Members of Donald Trump's DOL landing team oppose fiduciary rule

While the president-elect's pick to head DOL hasn't said anything about the rule, others on the team have objected to it

Dec 14, 2016 @ 1:23 pm

By Mark Schoeff Jr.

Andrew Puzder, CEO of CKE Restaurants Inc. and President-elect Donald Trump's choice for secretary of labor
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Andrew Puzder, CEO of CKE Restaurants Inc. and President-elect Donald Trump's choice for secretary of labor (Bloomberg)

Although President-elect Donald Trump's nominee for secretary of labor may be a blank slate when it comes to the agency's investment-advice rule, members of the transition team for the agency have made their opposition clear.

Mr. Trump's choice to head DOL, Andrew Puzder, has dealt mostly with wage-and-hour issues as chief executive of the fast-food company that owns the Hardee's and Carl's Jr. hamburger chains.

He has opposed DOL overtime rules and resisted minimum wage hikes but hasn't said anything about the DOL fiduciary rule, which would require financial advisers to retirement accounts to act in their clients' best interests.

But some of the people who have been tapped by Mr. Trump for the DOL landing team, which is tasked with gathering information about DOL policies and preparing it for the arrival of Mr. Trump's appointees, are opponents of the rule.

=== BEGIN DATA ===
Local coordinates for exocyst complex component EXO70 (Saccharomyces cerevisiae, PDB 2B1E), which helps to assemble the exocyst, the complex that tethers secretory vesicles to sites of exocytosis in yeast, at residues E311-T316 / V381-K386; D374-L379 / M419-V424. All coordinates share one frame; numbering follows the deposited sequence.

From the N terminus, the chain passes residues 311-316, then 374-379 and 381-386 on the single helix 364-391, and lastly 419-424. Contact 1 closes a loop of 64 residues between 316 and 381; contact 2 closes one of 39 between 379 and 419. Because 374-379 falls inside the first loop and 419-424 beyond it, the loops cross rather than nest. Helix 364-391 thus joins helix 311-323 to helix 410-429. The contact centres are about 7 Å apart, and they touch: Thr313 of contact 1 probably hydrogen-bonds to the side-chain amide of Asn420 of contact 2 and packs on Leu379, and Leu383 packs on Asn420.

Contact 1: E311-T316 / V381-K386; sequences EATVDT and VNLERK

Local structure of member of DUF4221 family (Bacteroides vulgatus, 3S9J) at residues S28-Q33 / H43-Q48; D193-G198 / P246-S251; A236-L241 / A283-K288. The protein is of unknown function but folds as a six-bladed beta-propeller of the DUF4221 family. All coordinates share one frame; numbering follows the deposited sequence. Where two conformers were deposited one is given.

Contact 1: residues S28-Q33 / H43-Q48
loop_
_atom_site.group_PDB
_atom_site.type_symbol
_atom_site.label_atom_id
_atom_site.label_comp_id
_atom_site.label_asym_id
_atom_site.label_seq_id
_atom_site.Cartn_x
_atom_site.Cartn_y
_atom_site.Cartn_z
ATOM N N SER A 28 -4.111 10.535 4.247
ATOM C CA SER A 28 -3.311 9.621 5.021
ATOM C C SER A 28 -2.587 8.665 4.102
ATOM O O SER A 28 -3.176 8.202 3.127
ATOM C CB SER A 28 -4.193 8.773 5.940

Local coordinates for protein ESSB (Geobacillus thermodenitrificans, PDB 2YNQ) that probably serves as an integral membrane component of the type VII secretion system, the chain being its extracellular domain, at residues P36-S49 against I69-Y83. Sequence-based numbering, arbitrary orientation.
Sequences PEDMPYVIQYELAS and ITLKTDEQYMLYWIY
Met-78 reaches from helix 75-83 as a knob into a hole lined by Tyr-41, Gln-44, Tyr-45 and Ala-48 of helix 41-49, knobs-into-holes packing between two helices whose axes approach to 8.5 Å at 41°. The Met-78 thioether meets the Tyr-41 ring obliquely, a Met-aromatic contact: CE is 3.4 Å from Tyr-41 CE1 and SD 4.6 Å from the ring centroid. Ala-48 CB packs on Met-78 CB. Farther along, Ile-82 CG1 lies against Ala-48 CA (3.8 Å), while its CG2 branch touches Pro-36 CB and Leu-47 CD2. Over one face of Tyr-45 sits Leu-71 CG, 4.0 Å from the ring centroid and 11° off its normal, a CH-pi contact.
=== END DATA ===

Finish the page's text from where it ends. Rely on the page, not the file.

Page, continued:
One of the landing team members, Diana Furchtgott-Roth, a senior fellow at the Manhattan Institute, wrote in a Dec. 8 blog post on MarketWatch that the DOL rule is a “power grab” and an “attempt to regulate small brokerages and insurance agents.”

She went on to assert that the rule would force advisers to drop commission-based products and charge fees on assets, pricing investors with modest assets out of the advice market.

Another DOL landing team member, Nathan Mehrens, general counsel at Americans for Limited Government, wrote in a May 16 post on the Investor's Business Daily website that “the regulation is so complex that the department took 395 pages just to describe its impact.”

The rule was an effort by DOL to drive savers away from financial advisers and toward government-sponsored plans, he wrote.

Another landing team member from the same think tank last year called on Congress to include in a spending bill a rider to prevent the DOL from funding the rule.

“[President Barack] Obama is trying to drive out small investors in favor of the Wall Street bigwigs,” Rick Manning, president of Americans for Limited Government, wrote in a Dec. 8, 2015, op-ed in The Hill, a Capitol Hill newspaper.

The Obama administration was able to keep congressional Democrats in line to oppose the rider, arguing that the DOL rule is necessary to protect workers and retirees from conflicted advice that leads to inappropriate high-fee investment products that erode savings.

In addition to Ms. Furtchgott-Roth, and Messrs. Mehrens and Manning, the DOL landing team includes F. Vincent Vernuccio, director of labor policy at the Mackinac Center for Public Policy, and Loren Smith, an analyst at Capital Alpha Partners.

Each team member previously worked in the George W. Bush administration Labor Department. None of them could be reached for comment.

Initial implementation of the DOL rule is scheduled to begin in April, and the Trump administration faces obstacles in getting rid of it.

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